Also, the Interaction Charter may define what the service providers can and can't do, and what happens if the rules are not adhered to. It is understood that additional rules may be determined in order to ensure collaboration between the service providers and the organisation. These guiding principles ensure that if a particular service provided by a service provider fails to meet its requirements, the entire provision of services does not fail. Instead, the interaction charter provides a well defined set of rules for maintaining efficient, constant and seamless service provision for the organisation.

It will be understood that the table of contents for the Interaction Charter below is only an example and that various additions, changes and modifications may be made. Accordingly, the various interaction activities, roles and responsibilities required of the service providers may vary.

An example table of contents for the Interaction Charter section may consist of the following elements:

    • 1. Group Objectives: A number of key objectives may be defined, such as how service continuity is to be achieved, what level of co-operation and collaboration should exist between certain service providers and between the organisation and the service providers, and how common infrastructure elements are managed and any resulting OLAs
    • 2. Roles and Responsibilities: Defines the specific roles, functions and responsibilities of the supervisory personnel of the services recipient, together with the correlating roles of the service providers and will be defined through the Responsibility Matrix process. How service delivery responsibility for each service provider should align with, but not conflict or overlap, with the service delivery responsibility of other service providers; as managed by the model shown in FIG. 5A across all service providers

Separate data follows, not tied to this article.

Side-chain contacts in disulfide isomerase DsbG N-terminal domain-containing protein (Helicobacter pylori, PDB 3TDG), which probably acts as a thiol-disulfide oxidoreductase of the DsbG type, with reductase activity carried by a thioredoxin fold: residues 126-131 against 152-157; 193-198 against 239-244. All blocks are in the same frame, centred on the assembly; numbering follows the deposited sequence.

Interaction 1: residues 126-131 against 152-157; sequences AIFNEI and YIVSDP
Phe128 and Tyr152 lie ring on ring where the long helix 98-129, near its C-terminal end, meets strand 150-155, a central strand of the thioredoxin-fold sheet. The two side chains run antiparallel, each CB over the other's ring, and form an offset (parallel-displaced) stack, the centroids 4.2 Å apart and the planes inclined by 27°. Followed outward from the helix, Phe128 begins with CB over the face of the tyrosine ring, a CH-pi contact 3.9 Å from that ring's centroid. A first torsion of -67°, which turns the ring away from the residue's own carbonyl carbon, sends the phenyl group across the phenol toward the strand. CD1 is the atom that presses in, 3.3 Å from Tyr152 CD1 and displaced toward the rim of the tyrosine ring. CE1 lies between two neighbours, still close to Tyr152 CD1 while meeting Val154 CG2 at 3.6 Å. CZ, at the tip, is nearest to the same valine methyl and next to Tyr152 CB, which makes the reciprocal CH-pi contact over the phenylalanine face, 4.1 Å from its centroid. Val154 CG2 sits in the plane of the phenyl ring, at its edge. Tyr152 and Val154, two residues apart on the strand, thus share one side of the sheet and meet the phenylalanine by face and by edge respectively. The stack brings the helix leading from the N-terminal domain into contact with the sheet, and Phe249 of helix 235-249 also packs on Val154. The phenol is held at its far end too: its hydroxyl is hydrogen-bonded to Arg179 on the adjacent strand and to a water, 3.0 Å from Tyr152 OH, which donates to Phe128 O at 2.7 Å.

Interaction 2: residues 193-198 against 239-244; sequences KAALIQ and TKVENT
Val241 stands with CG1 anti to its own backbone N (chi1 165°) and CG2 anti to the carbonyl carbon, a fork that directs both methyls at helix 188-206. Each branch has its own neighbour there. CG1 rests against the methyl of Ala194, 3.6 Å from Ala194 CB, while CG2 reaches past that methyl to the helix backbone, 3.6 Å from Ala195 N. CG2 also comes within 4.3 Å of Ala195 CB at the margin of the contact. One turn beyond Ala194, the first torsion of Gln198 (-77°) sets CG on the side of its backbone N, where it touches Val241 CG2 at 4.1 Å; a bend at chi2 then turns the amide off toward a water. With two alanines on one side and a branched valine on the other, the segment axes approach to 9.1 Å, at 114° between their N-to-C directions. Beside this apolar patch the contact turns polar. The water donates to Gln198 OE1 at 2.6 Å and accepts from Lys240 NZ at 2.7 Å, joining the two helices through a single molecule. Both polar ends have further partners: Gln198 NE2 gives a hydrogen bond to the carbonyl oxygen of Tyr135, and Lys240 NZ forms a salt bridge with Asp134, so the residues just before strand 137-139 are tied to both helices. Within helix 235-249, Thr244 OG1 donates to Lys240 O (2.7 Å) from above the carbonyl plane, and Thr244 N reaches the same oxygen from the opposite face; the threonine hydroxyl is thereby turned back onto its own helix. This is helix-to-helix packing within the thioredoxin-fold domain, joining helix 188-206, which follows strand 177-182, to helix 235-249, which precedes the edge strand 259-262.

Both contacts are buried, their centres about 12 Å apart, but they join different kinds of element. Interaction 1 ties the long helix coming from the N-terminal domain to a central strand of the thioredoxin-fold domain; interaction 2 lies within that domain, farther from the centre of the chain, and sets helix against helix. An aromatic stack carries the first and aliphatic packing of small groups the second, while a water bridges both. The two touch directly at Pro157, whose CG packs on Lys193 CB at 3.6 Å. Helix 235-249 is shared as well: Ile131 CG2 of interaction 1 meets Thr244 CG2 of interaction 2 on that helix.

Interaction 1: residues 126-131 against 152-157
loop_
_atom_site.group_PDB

• 3. Pricing: This defines the level of transparency of the overall pricing model for the services in either a bundled or unbundled state. This allows the organisation to understand the nature of the services provided.
    • 4. Group Performance Measures: A common set of performance measurement principles are established that are based on an industry ‘best-practice’.
    • 5. Knowledge Management: Defines the nature and type of knowledge repositories so that information about the organisation can be accessed and shared between the providers. This assists with delivery alignment and speeds resolution of known issues. It forms the basis of the group ‘risk register’:
    • 6. Continual Improvement: The expectation for developing service process or delivery improvements by each service provider on an ongoing basis, and the process for coordinating their implementation.
    • 7. Interactions: Define what the service providers can and can't do, and what happens if the rules are not adhered to. It also outlines the various inputs and outputs necessary for horizontal interaction. This facilitates speed of resolution in the event of a break in delivery.
    • 8. Review Forums: A number of forums can be defined in which service providers and the organisation can provide feedback at the various levels of management (strategic, tactical and operational) to ensure the provision of services is operating as effectively as possible.
3. Service Provider Agreements (Operational Level)

The Service Provider agreements are the traditional provider documents. The emphasis is on the individual contributions from providers of collections of services, their costs, performance and SLAs. This section is provided for completeness and reference.

It will be understood that the table of contents for the Service Provider Agreements below is only an example and that various additions, changes and modifications may be made. Accordingly, the various, SLAs, costs and performance measures are likely to be different for each participating service provider.

An example table of contents for the Service Provider Agreements section consists of the following elements: